Tesco still leads the category favourites list, but also appears in the least-favourite list for the first time this year, and fell from second to fourth in the overall top 50.

'We are seeing the stirrings of a backlash from all demographics against this supermarket's size, dominance and perceived intrusion into our lives,' suggests Dragon's MacKenzie.

'Tesco is possibly not doing enough to mitigate consumers' assumptions that it has grown too powerful and arrogant, so the rumour that it is poised to examine its marketing strategy is timely,' she adds.

By contrast, Sainsbury's boosted its share of the positive vote this year and rose three places in the top 50, reflecting its greater confidence, customer focus and innovation. Sainsbury's also enjoys a better ethical reputation than Tesco. The area's growing importance also helps explain Waitrose's entry into the top five favourites. Its integration of a number of former Safeway stores taken over from Morrisons has also extended its geographical reach.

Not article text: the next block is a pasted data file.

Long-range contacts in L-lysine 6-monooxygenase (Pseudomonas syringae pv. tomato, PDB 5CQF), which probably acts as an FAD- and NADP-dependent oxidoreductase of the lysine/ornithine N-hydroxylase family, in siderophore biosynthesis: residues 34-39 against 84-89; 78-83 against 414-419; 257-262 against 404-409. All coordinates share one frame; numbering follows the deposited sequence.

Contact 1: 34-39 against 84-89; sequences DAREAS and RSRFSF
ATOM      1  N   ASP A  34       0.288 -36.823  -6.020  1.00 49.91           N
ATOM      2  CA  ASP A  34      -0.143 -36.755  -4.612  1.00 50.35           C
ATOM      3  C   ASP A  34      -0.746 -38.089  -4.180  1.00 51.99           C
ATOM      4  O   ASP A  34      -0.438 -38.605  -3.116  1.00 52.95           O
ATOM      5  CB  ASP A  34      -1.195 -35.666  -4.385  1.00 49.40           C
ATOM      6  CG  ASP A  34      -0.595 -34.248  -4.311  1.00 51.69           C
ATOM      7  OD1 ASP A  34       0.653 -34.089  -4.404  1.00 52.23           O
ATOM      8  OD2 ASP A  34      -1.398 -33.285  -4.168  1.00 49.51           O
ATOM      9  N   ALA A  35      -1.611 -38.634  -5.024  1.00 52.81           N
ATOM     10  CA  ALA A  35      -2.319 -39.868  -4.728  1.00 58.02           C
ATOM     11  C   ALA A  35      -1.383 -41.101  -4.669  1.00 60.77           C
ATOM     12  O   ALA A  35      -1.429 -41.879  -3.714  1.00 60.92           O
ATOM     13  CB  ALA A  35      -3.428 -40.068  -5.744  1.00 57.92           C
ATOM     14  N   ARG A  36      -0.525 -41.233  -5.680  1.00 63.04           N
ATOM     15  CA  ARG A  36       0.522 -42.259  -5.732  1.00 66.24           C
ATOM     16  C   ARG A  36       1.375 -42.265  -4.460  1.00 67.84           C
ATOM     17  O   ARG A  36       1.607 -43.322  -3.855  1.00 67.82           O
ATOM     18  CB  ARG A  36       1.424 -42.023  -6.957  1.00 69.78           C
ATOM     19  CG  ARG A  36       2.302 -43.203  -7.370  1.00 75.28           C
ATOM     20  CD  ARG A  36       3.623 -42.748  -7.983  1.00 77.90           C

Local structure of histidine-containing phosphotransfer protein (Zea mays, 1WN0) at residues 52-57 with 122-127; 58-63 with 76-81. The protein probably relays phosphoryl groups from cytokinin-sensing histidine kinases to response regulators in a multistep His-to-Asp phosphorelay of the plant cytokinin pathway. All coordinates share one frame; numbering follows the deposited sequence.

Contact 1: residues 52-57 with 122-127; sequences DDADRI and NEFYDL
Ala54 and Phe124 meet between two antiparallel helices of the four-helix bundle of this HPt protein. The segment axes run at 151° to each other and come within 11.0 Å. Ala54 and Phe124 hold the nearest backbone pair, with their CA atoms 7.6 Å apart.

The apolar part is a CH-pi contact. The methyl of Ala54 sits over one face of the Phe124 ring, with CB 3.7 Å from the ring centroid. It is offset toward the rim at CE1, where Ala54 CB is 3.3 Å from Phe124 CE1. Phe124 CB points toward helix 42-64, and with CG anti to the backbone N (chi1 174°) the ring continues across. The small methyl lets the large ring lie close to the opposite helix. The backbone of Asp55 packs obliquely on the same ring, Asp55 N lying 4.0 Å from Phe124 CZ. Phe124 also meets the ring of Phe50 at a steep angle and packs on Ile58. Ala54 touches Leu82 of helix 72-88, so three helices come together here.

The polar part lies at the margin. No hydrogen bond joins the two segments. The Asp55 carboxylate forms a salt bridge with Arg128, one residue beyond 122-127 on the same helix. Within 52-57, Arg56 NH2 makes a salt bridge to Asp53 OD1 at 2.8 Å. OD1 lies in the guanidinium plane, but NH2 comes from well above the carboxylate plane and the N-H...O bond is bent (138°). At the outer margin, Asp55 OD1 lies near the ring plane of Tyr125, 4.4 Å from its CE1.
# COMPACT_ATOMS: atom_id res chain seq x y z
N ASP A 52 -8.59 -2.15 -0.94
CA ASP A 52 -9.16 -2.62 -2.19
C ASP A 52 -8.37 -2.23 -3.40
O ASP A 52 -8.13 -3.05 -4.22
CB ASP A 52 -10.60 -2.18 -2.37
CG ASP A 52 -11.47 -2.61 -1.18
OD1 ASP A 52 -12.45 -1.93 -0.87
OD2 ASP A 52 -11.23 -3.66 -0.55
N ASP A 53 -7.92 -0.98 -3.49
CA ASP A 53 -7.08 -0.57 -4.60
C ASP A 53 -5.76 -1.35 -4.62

Brand % category
1 Tesco 35.1
2 Asda 20.4
3 Sainsbury's 20.1
4 Waitrose 18.9
5 Morrisons 11.2


Brand % category
1 Lidl 13.2
2 Kwik Save 11.7
3 Tesco 9.4
4 Spar 7.7
5 Sainsbury's 7.4

70.8% prefer to visit a supermarket rather than use a delivery service


The appearance of MFI, Wickes and Magnet at the top of the least-favourite category, combined with B&Q's slide down the favourites list, is partly due to consumers' falling spend on home improvements.

It may also reflect a growing desire for good service, a trend mirrored in the rise of M&S and John Lewis, but at odds with IKEA's continued dominance. Though, as Joshua's Howell points out: 'People forgive IKEA any bad service because it represents such great value.'